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CitiSculpt LLC v. Advanced Commercial Credit International (ACI) Ltd.

United States District Court, D. South Carolina, Greenville Division

February 7, 2017

CitiSculpt, LLC, Plaintiff,
v.
Advanced Commercial Credit International (ACI) Limited, d/b/a ACI Capital Partners, Defendant.

          OPINION AND ORDER

          Bruce Howe Hendricks United States District Judge.

         This matter is before the Court on the motion of Plaintiff CitiSculpt, LLC (“CitiSculpt”) for a preliminary injunction (ECF No. 7) enjoining and restraining Defendant Advanced Commercial Credit International Limited (“ACI”), its agents and employees from representing that it is the exclusive debt broker for CitiSculpt with respect to a particular real estate closing, and from interfering with CitiSculpt's economic opportunities and contracts regarding the real property in question. (Id. at 3.) The motion is denied.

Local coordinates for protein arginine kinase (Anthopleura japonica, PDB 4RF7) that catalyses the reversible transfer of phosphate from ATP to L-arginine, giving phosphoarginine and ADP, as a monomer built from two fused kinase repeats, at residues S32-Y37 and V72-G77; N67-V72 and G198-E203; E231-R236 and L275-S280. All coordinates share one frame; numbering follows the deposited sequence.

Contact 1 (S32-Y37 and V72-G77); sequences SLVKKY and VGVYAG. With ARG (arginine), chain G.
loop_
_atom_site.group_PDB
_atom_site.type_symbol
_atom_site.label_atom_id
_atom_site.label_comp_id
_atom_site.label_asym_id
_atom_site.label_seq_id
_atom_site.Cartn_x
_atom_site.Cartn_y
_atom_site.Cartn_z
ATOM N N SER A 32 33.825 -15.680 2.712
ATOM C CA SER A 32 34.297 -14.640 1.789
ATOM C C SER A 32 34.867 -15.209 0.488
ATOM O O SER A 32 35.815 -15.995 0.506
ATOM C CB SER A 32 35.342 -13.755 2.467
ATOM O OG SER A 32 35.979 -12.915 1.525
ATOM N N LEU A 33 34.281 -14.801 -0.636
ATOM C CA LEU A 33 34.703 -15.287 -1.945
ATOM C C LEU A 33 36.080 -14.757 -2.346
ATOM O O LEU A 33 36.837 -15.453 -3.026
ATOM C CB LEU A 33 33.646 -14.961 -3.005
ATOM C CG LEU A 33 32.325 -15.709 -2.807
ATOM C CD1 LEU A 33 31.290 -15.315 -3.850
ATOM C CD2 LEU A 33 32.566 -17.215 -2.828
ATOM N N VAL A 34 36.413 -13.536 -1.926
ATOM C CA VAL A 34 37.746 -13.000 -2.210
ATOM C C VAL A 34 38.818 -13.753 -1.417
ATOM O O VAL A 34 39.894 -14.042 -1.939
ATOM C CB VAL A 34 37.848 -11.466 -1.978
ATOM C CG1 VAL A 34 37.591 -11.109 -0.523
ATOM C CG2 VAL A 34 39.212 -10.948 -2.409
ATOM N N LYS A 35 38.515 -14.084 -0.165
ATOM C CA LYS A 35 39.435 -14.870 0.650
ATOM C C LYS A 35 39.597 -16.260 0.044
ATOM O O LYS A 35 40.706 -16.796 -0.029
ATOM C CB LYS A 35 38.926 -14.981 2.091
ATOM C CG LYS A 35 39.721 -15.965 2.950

BACKGROUND

         CitiSculpt is under contract with the owner of certain real property located in the State of South Carolina, County of Greenville, to purchase said property (“10 S Academy Street”). CitiSculpt alleges: (1) that it had a contract with ACI whereby ACI would provide financing for CitiSculpt to acquire the 10 S Academy Street property; (2) that ACI breached that contract by failing to provide financing; (3) that ACI is now contacting third parties, from which CitiSculpt is trying to acquire financing, telling them that ACI is the exclusive debt broker for the 10 S Academy Street closing; and (4) that CitiSculpt may not be able to obtain financing unless Defendant ceases such communications with third parties. (See ECF Nos. 1; 7.) CitiSculpt claims that ACI is “intentionally interfering with CitiSculpt's prospective business contacts and threatening legal action against prospective lenders.” (ECF No. 7 ¶ 12.)